Review: Corner Bowl Disk Monitor 2010

Mounting piles of data—common in the corporate environment—can easily bury an organization’s servers. Storage is inexpensive, but data management, data tiering, and backup can be costly. Server space hogs such as image-based backup files and videoconferencing data can quickly overtake network drive space. Cornerbowl Disk Monitor helps keep tabs on data by monitoring drive-space usage, directories and files, and SMART drive health. In addition to monitoring and reporting, an easy-to-configure and schedule feature is also included for deleting profile or Windows temp files.

The program's opening view features four tabs for configuration in a Microsoft Outlook–style user environment: Disk Explorer, Disk Monitors, Directory Monitors, and Reports and Views. Machines chosen for monitoring can be either mapped manually or added via Active Directory integration. Within a few minutes of opening the program, you can analyze a problematic server for disk-space concerns by, for example, reviewing the 25 largest files and directories taking up most of the storage space. Doing so lets you quickly reduce the space used on the server. The system is fast: Scanning a 40GB partition took less than a minute over a 100Base-T network.

The program's Disk Monitors are very useful, letting you monitor space used by the administration shares and the Windows shares. A wizard-based approach makes it easy to add new monitors. The alerting capabilities are flexible, and they're separately configurable for warning and critical alert thresholds. Alerts for disks/shares or directories can be logged to email, event logs, files, message boxes, SNMP traps, sounds, or Syslog. Additional historical data can be stored as text files or logged to a Microsoft SQL Server or MySQL database. In addition to logging, a process can also be launched to fix the condition.

The numerous alerts include default options for when storage grows by more than a preset size, percentage, or when the free space drops below a certain percentage. These options are helpful since IIS log files, SQL Server backups, and disk-to-disk backups can sometimes routinely fill up local disks. There are several practical uses for this alert, such as monitoring FTP folders for when a large file is added or tracking server disk space before it reaches critically low levels. The email alerts are the most useful. The graphical HTML email messages were easy to read and decipher, and featured graphs as well as a text breakdown of the state of the share or drive, as you can see in Figure 1. You can use a custom HTML template, as well.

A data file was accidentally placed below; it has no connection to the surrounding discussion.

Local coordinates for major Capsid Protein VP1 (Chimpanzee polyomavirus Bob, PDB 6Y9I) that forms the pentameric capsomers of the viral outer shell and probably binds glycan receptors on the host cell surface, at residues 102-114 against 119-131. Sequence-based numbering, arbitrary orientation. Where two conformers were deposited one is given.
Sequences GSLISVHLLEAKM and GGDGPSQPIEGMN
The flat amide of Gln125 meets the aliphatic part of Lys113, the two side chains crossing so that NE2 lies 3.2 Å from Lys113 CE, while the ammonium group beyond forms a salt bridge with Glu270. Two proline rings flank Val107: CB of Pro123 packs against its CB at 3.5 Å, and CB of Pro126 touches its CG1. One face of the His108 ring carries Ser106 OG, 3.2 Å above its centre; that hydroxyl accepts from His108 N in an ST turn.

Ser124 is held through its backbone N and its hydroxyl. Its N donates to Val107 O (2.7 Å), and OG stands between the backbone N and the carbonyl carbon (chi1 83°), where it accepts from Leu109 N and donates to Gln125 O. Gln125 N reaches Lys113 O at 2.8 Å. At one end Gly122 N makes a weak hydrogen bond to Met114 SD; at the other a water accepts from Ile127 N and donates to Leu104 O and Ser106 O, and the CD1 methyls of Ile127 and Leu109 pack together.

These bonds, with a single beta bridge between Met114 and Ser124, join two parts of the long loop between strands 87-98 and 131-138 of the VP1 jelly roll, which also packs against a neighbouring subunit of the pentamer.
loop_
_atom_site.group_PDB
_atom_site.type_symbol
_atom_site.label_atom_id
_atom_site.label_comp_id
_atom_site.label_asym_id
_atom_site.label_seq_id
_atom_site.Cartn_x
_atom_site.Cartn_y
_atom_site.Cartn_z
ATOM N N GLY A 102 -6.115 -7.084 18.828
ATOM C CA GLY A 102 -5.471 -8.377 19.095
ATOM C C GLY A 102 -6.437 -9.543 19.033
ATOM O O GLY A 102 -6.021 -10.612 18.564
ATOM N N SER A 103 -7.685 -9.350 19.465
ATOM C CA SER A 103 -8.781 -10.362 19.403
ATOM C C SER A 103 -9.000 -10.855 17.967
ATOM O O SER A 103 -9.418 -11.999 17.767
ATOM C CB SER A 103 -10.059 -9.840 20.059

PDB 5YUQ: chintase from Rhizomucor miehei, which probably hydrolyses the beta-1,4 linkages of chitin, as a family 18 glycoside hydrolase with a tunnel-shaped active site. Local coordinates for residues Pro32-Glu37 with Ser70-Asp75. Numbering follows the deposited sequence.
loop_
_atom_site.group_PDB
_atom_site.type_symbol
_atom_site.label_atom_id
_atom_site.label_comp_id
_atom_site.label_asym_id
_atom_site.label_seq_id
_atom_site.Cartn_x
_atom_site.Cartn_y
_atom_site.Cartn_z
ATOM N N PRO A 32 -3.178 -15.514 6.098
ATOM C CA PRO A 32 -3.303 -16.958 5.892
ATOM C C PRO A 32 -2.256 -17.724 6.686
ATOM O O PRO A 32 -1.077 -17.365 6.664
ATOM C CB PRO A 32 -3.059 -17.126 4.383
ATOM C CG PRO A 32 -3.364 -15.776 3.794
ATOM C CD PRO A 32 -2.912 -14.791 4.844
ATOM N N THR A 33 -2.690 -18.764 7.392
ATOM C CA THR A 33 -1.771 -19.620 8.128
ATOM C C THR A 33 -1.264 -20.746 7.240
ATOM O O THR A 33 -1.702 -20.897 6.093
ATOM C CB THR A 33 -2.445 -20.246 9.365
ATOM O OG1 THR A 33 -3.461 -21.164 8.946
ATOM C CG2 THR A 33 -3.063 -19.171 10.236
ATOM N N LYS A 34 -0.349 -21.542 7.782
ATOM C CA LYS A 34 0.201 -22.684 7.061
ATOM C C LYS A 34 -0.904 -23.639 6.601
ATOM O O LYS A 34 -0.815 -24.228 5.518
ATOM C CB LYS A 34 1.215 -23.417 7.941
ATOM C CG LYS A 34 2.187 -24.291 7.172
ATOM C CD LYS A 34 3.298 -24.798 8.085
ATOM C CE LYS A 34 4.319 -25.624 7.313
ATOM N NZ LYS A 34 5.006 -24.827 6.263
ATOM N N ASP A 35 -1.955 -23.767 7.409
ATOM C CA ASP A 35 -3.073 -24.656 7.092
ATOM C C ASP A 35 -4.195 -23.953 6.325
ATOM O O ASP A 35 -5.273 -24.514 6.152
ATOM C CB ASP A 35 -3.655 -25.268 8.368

Figure 1: Graphical HTML email message
Figure 1: Graphical HTML email message


Further digging into the product reveals a feature for viewing access permissions by any of the NTFS permission levels. This feature is handy not only for compliance purposes but also for configuration purposes. The access permission is selectable based on all NTFS permissions. A few quick clicks, and you can ensure that sensitive data has the correct permissions applied.

The Directory Monitors functionality is broken down into two components—the Directory Size Monitor and the Directory Watcher—that detect when certain types of files are added to a directory. You can define a Directory Size Monitor to check for increases in directory size when the size exceeds a certain amount, when it changes in size, or even when the directory changes. The functionality is granular and can be set on a per-directory basis for monitoring, even when you’ve configured the wizard to monitor only a parent directory.

The Directory Watcher lets you break down your analysis to changed, created, deleted, and renamed files by file masks. This capability is useful for compliance purposes because it logs or alerts you to changes in directories.

The Reports and Views module is less polished than the rest of the program. Reports come in four different templates: Disk Summary, Directory Summary, File Access, and Duplicate Files. For reporting, a server must be part of a disk monitor or directory monitor. This approach is less than ideal if you simply want to analyze network space on the fly for a particular server.

As you become accustomed to the product, you'll find more uses for it. However, defining too many alerts will quickly overwhelm your email. Also, I found it difficult to view all the different disk and directory monitors on a per-server basis. But after using Corner Bowl Disk Monitor for several weeks, I saved numerous hours of research time by quickly developing an alert or cleanup job using the disk monitor.


PROS: Easy to install and configure; wide range of monitoring features; flexible alerting options; customizable

CONS: Unintuitive report development; difficult to track multiple configurations of disk monitors and disk alerts per server

RATING: 4 diamonds out of 5

PRICE: Starts at $99 to monitor 20 computers from desktop; monitor 50 disks with one server license for $269 

RECOMMENDATION: Corner Bowl Disk Monitor 2010 automates routine scans of drives and directories and is extremely configurable at the most granular storage levels. Setup simplicity and excellent support makes this an easy recommendation, despite some caveats.

CONTACT: Corner Bowl Software · 866-501-8670 ·

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